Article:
Clive & kick­ing

TV’s great­est critic Clive James was di­ag­nosed with leukaemia in 2010 but his ra­zor-sharp take on the small screen is undimmed, finds Alan Tay­lor

The Herald - Arts - - BOOKS - Clive James Yale Uni­ver­sity Press £14.99 Re­view by Alan Tay­lor

IMAG­INE you’ve just re­ceived an email from the Grim Reaper telling you it’s time to get your af­fairs in or­der and to make your way to the de­par­ture lounge. How best to spend your last few, sen­tient hours? In 2010 Clive James was di­ag­nosed with leukaemia and in­formed that his days were num­bered. His in­stinc­tive re­sponse was to read and reread, and write. Ma­rooned in a book-lined flat he has been more pro­duc­tive of late than a hy­per­ac­tive ant.

He has com­pleted a trans­la­tion of Dante’s Divine Com­edy, a com­men­tary in verse on Proust, a rather won­der­ful col­lec­tion of po­etry and Last Read­ings, re­flec­tions on the writ­ers and books that have been his con­stant com­pan­ions through a life thirled to print.

Now 76, he is still with us and show­ing no signs that he is about to leap aboard a plane to nowhere. In Play All, sub-ti­tled A Bingewatcher’s Note­book, he turns his gaze on tele­vi­sion, of which he was the best critic I have come across. Be­tween 1972 and 1982, his col­umn in the Ob­server was a plum pud­ding re­plete with one-lin­ers that made one gasp at their au­dac­ity.

My favourite was his de­scrip­tion of the ice-skaters Torvill and Dean, dressed in gold cos­tumes, which James likened to two pack­ets of Ben­son and Hedges cig­a­rettes danc­ing in a fridge.

Since then tele­vi­sion has changed al­most be­yond recog­ni­tion, as has the man­ner in which we con­sume it. One such de­vel­op­ment is the box set which al­lows us to watch pro­grammes as and when we want.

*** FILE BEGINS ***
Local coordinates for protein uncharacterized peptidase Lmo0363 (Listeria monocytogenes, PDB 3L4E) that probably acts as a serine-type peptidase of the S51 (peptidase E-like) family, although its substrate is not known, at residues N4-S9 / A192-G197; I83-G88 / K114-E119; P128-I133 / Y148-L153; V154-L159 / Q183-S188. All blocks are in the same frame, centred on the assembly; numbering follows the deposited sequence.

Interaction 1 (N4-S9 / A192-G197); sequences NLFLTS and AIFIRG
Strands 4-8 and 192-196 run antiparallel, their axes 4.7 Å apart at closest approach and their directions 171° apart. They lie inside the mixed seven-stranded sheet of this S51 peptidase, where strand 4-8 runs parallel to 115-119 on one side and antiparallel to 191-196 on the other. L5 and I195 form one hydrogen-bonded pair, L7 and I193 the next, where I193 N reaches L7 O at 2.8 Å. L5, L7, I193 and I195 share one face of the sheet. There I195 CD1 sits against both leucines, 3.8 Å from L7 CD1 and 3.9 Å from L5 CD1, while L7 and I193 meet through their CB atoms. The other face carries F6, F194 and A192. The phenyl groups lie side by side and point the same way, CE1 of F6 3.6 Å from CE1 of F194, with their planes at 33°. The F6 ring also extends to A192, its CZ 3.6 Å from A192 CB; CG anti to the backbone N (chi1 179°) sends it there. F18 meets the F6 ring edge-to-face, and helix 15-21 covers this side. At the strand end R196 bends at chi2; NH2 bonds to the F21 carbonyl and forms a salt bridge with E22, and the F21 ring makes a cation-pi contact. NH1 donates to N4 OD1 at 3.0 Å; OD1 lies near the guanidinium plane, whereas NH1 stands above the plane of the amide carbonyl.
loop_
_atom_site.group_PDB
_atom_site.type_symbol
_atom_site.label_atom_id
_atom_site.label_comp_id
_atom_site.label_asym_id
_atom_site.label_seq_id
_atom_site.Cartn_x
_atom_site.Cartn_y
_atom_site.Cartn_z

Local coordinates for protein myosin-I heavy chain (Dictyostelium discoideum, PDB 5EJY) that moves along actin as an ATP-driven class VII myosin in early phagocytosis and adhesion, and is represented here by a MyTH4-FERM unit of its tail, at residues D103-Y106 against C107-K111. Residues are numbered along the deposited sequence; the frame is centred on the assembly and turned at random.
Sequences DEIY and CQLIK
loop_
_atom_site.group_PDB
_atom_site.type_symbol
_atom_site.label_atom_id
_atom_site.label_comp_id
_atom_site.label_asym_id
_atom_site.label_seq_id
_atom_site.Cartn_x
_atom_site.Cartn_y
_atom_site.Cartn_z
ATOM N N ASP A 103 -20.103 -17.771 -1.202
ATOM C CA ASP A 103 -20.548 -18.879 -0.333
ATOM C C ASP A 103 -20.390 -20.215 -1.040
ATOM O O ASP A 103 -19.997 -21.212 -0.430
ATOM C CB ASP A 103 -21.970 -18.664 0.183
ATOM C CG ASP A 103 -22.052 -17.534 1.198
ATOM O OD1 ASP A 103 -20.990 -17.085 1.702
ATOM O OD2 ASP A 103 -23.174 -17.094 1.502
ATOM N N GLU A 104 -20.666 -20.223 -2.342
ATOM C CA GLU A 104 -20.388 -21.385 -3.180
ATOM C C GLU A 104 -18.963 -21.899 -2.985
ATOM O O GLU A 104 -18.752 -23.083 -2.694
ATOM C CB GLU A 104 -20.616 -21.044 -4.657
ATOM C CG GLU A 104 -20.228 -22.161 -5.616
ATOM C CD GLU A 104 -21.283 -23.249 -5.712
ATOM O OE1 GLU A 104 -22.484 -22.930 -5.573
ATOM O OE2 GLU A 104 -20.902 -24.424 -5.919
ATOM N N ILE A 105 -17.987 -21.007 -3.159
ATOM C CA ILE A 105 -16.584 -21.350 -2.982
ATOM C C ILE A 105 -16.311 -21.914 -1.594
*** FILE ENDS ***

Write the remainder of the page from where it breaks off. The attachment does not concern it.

Should we so choose we can spend whole days im­mersed in the likes of House of Cards and Band of Broth­ers, which some re­gard as a balm and others as a por­tent of civil­i­sa­tion’s im­mi­nent demise.

Im­mo­bilised by ill­ness, James is ra­pa­cious in his view­ing and makes no ex­cuses for it. “You might ask,” he writes, “how a man who spent his days with the ma­jor po­ems of Brown­ing could spend his evenings with the mi­nor movies of Chow Yun-fat, but I could re­ply only that it was a du­plex need buried deep in my neu­ral net­work.”

Un­der con­sid­er­a­tion here are such pro­grammes as Game of Thrones, The Wire, The So­pra­nos, Mad Men and Bat­tlestar Galac­tica, sev­eral of which I con­fess I have also watched though not, it would seem, as care­fully and as con­stantly as James.

Why do we al­low such shows to swal­low up so many of our wak­ing hours? James’s rea­son­ing, his ex­cuse, is sim­ple: they’re grip­ping.“With­out that, com­pli­ca­tion and so­phis­ti­ca­tion count for noth­ing, or else you’d ac­tu­ally be en­joy­ing the later nov­els of Henry James.”

The best pro­grammes, he as­serts, are like the best nov­els, in­tel­li­gent, con­vinc­ing and en­gross­ing. More­over, they cre­ate worlds which feel real. Apro­pos The West Wing, he pon­ders why we find Pres­i­dent Bar­lett “so in­tensely hu­man”. His an­swer is that he has “an aching sense of re­spon­si­bil­ity. He knows he is the best man for the job be­cause he is the best qual­i­fied for anal­y­sis and de­ci­sion; but he can’t be at ease in his role, be­cause he knows his­tory too well.”

While there is a ten­dency in some quar­ters to dero­gate tele­vi­sion in favour of other art forms, James is rightly im­pressed by it. His text is awash with ref­er­ences to films and nov­els, plays and po­lit­i­cal his­tory.

He up­braids Hol­ly­wood for its “ac­cursed” rule of cast­ing good-look­ing women “wher­ever pos­si­ble”. Hav­ing said that, he is hon­est enough to ad­mit that while he is “well past the age of mis­be­haviour” he can still “lose my heart to a pretty face”.

He prefers The Wire to Treme, which I do too, but I can­not agree that the

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